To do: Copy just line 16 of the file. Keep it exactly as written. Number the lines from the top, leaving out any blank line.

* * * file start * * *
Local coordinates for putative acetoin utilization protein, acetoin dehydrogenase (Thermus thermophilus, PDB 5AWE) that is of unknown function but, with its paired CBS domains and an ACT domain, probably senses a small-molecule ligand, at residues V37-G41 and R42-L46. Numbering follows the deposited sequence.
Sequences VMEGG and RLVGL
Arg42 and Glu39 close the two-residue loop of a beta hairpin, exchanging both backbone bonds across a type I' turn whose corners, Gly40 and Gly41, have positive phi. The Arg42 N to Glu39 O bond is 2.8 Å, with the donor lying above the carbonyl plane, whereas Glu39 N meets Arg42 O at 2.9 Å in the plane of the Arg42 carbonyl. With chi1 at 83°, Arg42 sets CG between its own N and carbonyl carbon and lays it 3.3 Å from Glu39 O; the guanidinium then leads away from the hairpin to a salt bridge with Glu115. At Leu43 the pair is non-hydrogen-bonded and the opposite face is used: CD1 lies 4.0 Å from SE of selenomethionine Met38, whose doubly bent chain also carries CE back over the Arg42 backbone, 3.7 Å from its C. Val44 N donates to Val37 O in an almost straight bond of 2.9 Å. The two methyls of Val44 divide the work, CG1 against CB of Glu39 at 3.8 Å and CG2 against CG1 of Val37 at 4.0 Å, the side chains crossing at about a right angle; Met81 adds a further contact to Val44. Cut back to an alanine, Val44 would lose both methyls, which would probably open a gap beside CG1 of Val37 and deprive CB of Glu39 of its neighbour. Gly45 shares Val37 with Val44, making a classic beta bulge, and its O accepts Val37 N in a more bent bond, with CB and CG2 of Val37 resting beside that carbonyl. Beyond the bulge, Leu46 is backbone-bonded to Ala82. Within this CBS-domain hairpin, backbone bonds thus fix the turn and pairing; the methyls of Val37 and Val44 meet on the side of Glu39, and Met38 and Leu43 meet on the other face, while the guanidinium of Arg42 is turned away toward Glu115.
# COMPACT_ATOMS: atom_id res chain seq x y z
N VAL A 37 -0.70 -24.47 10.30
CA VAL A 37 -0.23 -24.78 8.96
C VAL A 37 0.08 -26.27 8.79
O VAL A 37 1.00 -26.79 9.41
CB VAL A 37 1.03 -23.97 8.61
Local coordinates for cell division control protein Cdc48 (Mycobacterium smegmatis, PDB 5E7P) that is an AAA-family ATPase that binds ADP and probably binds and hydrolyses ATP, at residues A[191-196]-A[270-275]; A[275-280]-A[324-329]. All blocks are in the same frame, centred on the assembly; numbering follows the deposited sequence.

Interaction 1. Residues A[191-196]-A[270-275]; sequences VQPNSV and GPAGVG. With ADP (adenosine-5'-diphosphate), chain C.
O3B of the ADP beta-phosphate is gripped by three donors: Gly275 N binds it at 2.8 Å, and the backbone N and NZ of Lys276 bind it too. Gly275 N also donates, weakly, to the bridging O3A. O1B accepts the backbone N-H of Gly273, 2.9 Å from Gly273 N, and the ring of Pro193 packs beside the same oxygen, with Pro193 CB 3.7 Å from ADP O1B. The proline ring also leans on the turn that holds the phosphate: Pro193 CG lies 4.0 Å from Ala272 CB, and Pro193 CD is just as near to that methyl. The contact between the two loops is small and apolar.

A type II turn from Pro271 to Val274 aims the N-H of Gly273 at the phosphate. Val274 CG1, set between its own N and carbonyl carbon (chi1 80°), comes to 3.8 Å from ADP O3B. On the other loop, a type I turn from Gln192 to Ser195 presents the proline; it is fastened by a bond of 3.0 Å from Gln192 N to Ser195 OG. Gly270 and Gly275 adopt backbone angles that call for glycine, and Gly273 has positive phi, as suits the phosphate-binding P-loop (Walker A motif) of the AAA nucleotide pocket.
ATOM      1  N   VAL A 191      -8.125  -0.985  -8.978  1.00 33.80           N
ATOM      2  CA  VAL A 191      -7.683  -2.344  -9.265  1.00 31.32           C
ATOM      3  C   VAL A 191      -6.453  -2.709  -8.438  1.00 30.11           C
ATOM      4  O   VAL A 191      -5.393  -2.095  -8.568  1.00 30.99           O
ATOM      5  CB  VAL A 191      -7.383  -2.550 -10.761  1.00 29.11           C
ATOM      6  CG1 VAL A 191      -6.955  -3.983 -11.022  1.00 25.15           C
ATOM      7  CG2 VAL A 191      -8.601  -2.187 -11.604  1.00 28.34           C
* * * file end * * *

ATOM      3  C   VAL A 191      -6.453  -2.709  -8.438  1.00 30.11           C